Elijah Hahe spent years toiling in retail — supermarket cart boy, gas station attendant — with little to show for it but low pay, inconsistent hours and skimpy benefits. So when Hahe heard a radio ad for positions at a new Amazon.com warehouse near Columbus, Ohio, he applied immediately.”I knew Amazon was an up-and-coming company, so I figured I’d give it a shot,” says Hahe, who’s 25. “It was definitely scary. Once I got here, I realized it was a good fit.”
A year later, Hahe is training new hires and aspires to run his own warehouse. He has steady full-time work, health benefits and is saving for a three-week vacation to Ireland, something he never considered while working retail.
For many struggling store workers, the answer seems to be: If you can’t beat ’em, join ’em. Amazon says it doesn’t count how many of these people it has hired. But, according to the U.S. Labor Department, the number of workers who lost their jobs at department stores such as Sears, Macy’s and J.C. Penney since 2000 is about the same as the 444,000 hired by the warehousing industry.
Many of these new warehouse jobs are at Amazon fulfillment centers, buildings of about a million square feet where products are retrieved, packed into boxes and shipped to homes around the country. The 125,000 people toiling in Amazon’s distribution network account for about 25 percent of the warehouse jobs added in the last 20 years. So while critics from Barack Obama to Donald Trump have blamed Amazon for destroying retail jobs, the online giant is also providing a potential lifeline to those same workers.
There is a wrinkle, however, with long-term implications for the U.S. labor market. The likelihood of someone who lost their job working the Macy’s makeup counter landing a job packing boxes at an Amazon warehouse largely depends on where they live (or their ability to move).
Bloomberg reviewed Labor Department data, state notices about store closures and Amazon warehouse announcements over the past 20 years, revealing a concentration of warehouse employment growth clustered around Amazon facilities while retail’s losses are more evenly distributed.
As shoppers shift more of their spending from stores to websites, some warehouse labor markets are winning while many retail markets are losing. The 1,000-plus people who have lost retail jobs over the last decade in the Columbus region where Hahe works, have Amazon as a backstop. As do retail workers in San Bernardino, Calif., Harrisburg, Penn. and dozens of other markets around the country where Amazon has set up distribution hubs.
But many regions losing department stores can’t take advantage of Amazon’s hiring machine. For example, hundreds of displaced retail workers in El Paso, Texas, are out of luck because there’s no Amazon facility nearby.
“Previously, you needed stores in big towns, medium towns and small towns,” said Kirthi Kalyanam, director of the Retail Management Institute at Santa Clara University. “With e-commerce, jobs are more aggregated. Some markets will have a huge shortage of jobs. For people caught on the wrong side, this is going to be painful.”
The e-commerce revolution that has decimated the retail industry (Toys “R” Us Inc. just filed for bankruptcy protection) is also upending the gender balance. Women hold about 60 percent of jobs at general merchandise stores but only about a third of those at warehouses, which tend to favor mid-career men without college degrees, says Jed Kolko, the chief economist at job search website Indeed.com. “The rise of e-commerce doesn’t just favor some places over others,” he says. “It favors some people over others.”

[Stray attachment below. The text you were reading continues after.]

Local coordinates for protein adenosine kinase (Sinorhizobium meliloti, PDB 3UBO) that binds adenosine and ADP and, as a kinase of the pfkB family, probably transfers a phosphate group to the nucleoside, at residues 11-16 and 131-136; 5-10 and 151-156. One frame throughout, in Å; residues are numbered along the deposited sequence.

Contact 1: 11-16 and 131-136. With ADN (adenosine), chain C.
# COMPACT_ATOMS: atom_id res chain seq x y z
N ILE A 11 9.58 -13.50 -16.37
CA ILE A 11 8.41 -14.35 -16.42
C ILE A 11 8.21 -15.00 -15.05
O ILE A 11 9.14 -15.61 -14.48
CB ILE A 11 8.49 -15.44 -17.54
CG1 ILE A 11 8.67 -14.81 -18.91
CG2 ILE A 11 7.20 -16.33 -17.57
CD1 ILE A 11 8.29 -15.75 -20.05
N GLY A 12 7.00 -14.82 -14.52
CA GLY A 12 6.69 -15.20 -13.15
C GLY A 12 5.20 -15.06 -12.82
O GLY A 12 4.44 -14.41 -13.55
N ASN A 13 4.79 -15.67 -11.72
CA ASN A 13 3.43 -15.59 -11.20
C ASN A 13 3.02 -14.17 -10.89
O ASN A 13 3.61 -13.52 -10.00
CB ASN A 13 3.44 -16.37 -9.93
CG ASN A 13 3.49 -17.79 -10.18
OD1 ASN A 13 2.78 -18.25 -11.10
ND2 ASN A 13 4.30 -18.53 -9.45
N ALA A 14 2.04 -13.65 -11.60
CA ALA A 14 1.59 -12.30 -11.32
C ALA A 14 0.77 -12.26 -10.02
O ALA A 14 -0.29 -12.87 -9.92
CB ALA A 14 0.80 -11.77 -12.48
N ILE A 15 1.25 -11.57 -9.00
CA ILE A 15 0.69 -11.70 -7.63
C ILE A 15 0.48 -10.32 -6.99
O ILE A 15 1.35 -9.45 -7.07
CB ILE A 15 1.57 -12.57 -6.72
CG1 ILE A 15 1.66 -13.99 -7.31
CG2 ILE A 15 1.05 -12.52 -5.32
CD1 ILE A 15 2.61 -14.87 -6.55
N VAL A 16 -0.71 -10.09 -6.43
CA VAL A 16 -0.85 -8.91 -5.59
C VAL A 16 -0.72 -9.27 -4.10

Amazon’s growing impact on the economy-including its $13.7 billion purchase of Whole Foods Market-has prompted talk in Washington that the company is growing too big and powerful. Trump frequently hints in tweets he’ll try to rein in the e-commerce giant, and Democrats have called for hearings.
No one expects an antitrust investigation against Amazon any time soon, but the company’s public relations machine has been loudly touting its hiring and job-training programs. In January, Chief Executive Officer Jeff Bezos pledged to create 100,000 jobs over the next 18 months. And earlier this month, the company invited cities to submit proposals to host a second North American headquarters that would eventually employ 50,000 (although some of those could transfer from its Seattle base).
The company is also hiring in an industry that typically pays better. Amazon doesn’t disclose pay but warehouse workers earn an average of $17 an hour versus $13 for retail workers at stores selling general merchandise. Plus, warehouse workers get more than 40 hours per week compared with about 30 for retail workers, according to Labor Dept. data.
Amazon’s job creation narrative got a boost in March when the Progressive Policy Institute concluded that the e-commerce industry is adding jobs more quickly than the retail sector is losing them. But the company remains vulnerable to criticism that it’s distribution model means jobs are concentrated in fewer pockets around the country.
El Paso has lost hundreds of retail jobs this year as Macy’s, Sears and other retailers shutter stores. Guadalupe Meyer, 51, watched the death of a local Macy’s first-hand. As she and her colleagues sold off the last of the inventory, they discussed the fate of the only industry they knew.
“We’d talk about how everything is going to Amazon and asked ourselves how we could get jobs there,” says Meyer, who has been applying at other retailers and hotels.
But Amazon’s nearest warehouse is more than 400 miles away in Phoenix. The situation in El Paso is so bleak that a local nonprofit petitioned the federal government for Trade Adjustment Assistance, long-term unemployment benefits and education funds for displaced workers.